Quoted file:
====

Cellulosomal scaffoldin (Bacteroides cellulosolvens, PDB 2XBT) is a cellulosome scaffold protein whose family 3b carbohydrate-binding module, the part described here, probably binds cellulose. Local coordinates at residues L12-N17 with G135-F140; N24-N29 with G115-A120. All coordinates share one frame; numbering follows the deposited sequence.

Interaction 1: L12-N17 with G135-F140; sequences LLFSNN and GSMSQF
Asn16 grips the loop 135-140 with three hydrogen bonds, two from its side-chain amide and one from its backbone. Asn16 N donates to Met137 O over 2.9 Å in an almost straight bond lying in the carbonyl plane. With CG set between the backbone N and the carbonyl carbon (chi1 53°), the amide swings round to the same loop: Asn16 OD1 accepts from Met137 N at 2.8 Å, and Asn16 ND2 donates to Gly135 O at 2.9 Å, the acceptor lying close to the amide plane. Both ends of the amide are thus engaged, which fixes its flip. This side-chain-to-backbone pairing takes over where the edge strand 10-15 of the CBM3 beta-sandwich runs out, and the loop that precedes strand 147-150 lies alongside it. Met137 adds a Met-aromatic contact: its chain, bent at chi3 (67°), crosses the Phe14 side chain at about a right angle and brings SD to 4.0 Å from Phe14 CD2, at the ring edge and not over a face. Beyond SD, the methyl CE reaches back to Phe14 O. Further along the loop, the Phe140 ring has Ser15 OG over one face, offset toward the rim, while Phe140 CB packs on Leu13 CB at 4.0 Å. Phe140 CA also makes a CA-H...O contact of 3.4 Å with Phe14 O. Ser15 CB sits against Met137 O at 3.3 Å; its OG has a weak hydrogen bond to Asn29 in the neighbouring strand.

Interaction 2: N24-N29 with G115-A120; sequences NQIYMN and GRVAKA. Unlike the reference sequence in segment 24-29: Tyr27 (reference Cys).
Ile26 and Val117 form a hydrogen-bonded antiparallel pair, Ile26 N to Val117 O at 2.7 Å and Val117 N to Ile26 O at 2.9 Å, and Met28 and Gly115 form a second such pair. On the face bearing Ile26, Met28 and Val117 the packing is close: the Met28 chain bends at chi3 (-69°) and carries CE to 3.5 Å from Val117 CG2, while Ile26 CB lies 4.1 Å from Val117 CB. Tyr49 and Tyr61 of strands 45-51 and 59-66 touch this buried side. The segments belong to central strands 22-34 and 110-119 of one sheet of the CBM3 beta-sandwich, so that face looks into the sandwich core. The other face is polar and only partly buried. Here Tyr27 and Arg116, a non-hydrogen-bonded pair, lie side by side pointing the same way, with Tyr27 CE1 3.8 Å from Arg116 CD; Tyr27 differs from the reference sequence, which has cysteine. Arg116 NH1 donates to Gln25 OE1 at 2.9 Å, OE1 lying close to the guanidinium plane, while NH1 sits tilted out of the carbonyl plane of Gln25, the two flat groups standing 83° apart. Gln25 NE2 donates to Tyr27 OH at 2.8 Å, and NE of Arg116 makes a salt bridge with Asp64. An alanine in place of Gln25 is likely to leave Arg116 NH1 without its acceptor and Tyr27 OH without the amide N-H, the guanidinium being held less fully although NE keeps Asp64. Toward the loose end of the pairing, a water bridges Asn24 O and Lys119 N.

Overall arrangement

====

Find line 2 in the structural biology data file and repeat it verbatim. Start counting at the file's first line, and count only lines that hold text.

Interaction 1: L12-N17 with G135-F140; sequences LLFSNN and GSMSQF